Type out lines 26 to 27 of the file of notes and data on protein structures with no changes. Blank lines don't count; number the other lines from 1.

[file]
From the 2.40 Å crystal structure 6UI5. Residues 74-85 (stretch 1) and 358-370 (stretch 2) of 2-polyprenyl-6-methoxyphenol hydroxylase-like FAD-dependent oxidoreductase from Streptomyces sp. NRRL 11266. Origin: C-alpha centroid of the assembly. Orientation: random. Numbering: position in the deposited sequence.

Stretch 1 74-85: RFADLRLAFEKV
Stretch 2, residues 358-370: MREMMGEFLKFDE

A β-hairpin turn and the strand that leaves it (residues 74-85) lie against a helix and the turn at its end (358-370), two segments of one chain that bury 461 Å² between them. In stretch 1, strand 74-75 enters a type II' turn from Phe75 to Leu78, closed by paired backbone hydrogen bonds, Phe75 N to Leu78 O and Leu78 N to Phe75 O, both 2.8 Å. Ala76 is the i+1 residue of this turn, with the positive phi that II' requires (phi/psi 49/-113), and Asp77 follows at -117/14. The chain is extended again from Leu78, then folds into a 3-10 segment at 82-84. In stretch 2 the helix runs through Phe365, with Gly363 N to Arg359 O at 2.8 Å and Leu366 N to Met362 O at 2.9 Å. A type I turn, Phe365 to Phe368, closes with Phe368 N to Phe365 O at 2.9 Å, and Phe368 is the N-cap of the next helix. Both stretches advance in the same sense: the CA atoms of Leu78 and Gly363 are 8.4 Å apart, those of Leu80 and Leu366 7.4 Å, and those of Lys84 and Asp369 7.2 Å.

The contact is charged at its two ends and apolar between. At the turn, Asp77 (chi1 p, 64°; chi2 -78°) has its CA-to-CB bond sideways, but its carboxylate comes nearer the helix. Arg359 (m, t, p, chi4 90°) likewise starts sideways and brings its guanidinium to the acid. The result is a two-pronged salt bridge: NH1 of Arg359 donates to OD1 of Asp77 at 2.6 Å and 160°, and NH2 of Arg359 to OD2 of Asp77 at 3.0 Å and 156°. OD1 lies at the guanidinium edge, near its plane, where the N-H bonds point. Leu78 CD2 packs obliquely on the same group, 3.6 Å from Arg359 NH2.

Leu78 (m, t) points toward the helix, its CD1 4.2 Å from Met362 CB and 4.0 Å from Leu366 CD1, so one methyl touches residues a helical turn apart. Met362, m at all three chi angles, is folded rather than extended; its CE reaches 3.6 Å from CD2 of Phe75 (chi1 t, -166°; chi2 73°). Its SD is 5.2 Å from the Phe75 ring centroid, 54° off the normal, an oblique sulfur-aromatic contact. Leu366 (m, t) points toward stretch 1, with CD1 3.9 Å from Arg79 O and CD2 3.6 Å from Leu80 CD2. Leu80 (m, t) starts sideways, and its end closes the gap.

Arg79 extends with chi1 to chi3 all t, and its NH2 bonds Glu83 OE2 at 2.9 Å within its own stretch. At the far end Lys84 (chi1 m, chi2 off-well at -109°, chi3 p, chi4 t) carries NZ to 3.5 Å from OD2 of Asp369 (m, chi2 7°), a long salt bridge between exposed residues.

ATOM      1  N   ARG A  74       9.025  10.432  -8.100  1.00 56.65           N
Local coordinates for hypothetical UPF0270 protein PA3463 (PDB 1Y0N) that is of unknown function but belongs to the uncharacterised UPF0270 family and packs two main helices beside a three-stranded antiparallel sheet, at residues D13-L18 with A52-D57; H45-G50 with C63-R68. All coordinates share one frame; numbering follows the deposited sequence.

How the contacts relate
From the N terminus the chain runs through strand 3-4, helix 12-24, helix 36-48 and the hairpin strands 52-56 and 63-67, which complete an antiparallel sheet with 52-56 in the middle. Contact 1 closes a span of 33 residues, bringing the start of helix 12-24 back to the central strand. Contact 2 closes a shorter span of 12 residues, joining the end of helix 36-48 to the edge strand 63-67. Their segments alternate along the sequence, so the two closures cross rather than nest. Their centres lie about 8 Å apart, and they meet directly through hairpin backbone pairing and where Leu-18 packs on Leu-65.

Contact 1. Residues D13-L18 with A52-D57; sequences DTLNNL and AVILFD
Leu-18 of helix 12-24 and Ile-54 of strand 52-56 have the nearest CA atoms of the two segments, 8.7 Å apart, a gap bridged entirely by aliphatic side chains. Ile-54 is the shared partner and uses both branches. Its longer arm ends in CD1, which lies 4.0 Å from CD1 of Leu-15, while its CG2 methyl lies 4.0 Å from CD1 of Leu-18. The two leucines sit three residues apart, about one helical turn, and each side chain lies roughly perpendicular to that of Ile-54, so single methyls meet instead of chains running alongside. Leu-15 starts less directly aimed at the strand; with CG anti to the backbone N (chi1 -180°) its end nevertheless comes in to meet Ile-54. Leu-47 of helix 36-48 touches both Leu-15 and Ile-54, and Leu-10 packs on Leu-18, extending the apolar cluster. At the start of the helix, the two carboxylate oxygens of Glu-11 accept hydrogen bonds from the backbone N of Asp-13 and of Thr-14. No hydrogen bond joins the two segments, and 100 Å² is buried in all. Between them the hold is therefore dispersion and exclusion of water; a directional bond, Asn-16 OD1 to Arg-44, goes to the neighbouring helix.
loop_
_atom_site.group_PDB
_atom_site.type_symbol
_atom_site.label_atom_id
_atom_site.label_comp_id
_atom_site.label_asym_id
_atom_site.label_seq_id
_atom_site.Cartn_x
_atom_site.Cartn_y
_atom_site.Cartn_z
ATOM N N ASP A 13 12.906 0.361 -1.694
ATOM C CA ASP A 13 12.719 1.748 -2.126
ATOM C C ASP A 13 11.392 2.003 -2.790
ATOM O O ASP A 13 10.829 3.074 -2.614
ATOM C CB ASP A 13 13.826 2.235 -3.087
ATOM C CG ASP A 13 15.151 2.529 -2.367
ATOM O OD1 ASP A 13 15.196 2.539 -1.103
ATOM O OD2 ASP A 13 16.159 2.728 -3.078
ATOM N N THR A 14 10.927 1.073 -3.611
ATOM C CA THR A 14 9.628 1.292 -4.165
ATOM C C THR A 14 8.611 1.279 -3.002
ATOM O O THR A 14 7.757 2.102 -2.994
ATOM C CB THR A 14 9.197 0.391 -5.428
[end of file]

ATOM C C ASP A 13 11.392 2.003 -2.790
ATOM O O ASP A 13 10.829 3.074 -2.614